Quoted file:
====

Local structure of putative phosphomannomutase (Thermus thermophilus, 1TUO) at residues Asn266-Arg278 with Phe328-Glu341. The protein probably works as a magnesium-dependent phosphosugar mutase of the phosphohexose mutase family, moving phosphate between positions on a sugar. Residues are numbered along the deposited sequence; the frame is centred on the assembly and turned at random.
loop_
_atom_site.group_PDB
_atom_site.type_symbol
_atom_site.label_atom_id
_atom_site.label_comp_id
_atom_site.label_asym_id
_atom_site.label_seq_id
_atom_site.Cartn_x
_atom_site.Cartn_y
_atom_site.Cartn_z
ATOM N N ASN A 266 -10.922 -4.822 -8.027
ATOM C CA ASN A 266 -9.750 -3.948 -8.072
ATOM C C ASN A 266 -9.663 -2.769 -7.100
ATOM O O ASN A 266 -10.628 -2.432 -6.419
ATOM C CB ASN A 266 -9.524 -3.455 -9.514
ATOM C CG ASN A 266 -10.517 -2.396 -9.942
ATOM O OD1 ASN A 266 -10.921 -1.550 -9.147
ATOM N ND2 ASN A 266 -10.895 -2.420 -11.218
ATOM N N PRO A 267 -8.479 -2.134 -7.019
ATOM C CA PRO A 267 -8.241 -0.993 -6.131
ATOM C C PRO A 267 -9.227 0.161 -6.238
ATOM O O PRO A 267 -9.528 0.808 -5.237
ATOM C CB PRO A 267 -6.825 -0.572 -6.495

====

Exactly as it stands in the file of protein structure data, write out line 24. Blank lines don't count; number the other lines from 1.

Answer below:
ATOM C CB PRO A 267 -6.825 -0.572 -6.495